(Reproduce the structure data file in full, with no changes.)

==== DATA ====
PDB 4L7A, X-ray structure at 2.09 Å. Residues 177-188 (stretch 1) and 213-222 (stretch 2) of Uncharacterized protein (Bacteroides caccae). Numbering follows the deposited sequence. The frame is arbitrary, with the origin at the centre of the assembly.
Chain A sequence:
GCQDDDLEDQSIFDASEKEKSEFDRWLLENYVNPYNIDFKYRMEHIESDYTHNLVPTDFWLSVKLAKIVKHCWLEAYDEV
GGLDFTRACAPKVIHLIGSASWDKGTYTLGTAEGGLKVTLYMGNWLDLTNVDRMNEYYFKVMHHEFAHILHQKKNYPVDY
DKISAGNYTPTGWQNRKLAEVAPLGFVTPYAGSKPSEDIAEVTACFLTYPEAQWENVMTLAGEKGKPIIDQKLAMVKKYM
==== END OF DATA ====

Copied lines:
PDB 4L7A, X-ray structure at 2.09 Å. Residues 177-188 (stretch 1) and 213-222 (stretch 2) of Uncharacterized protein (Bacteroides caccae). Numbering follows the deposited sequence. The frame is arbitrary, with the origin at the centre of the assembly.
Chain A sequence:
GCQDDDLEDQSIFDASEKEKSEFDRWLLENYVNPYNIDFKYRMEHIESDYTHNLVPTDFWLSVKLAKIVKHCWLEAYDEV
GGLDFTRACAPKVIHLIGSASWDKGTYTLGTAEGGLKVTLYMGNWLDLTNVDRMNEYYFKVMHHEFAHILHQKKNYPVDY
DKISAGNYTPTGWQNRKLAEVAPLGFVTPYAGSKPSEDIAEVTACFLTYPEAQWENVMTLAGEKGKPIIDQKLAMVKKYM